Leslie Swartz, Able-Bodied: Scenes from a Curious Life
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This is a very personal book, an autobiography of sorts, by a clinical psychologist and disability researcher at South Africa’s Stellenbosch University. It is written as an appreciation of his disabled father (who had club feet and a ‘funny body’) and builds around a series of long anecdotes about his eccentric family and his experiences with disability research. Deftly and entertainingly, he spins each story into a discussion of some issue in disability studies. It is possible to disentangle his arguments and elucidations from the amusing particularity of his telling, and to list his topics and points. But that is to miss the appeal of the book. Serious considerations are woven into chapters with titles like: “I was a Ninety-Seven-Pound Weakling” and “Bride of Frankenstein.”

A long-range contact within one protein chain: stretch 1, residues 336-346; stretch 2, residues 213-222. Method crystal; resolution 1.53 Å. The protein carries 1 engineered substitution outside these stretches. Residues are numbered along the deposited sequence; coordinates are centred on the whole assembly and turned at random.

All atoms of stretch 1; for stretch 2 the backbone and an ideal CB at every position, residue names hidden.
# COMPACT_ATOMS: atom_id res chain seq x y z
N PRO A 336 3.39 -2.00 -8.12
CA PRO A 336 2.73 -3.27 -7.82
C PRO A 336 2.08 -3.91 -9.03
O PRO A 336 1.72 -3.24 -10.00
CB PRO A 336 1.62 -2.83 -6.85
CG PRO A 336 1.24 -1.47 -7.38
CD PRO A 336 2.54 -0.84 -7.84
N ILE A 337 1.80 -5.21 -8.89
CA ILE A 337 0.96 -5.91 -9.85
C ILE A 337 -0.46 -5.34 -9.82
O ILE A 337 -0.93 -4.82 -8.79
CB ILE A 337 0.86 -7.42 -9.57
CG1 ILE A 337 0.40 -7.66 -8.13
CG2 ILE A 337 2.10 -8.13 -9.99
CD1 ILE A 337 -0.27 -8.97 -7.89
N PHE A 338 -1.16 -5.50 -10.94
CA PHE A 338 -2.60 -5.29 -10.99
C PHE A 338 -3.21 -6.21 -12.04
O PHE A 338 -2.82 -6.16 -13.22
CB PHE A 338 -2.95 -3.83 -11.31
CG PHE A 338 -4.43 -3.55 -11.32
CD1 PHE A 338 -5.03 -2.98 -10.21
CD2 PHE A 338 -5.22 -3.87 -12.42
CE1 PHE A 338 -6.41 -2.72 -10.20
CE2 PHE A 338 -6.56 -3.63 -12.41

Nevertheless, for the record, Swartz deals with the importance of the “social model” for disability advocacy and the danger of a simple opposition between “social” and “medical” models of disability. He touches on...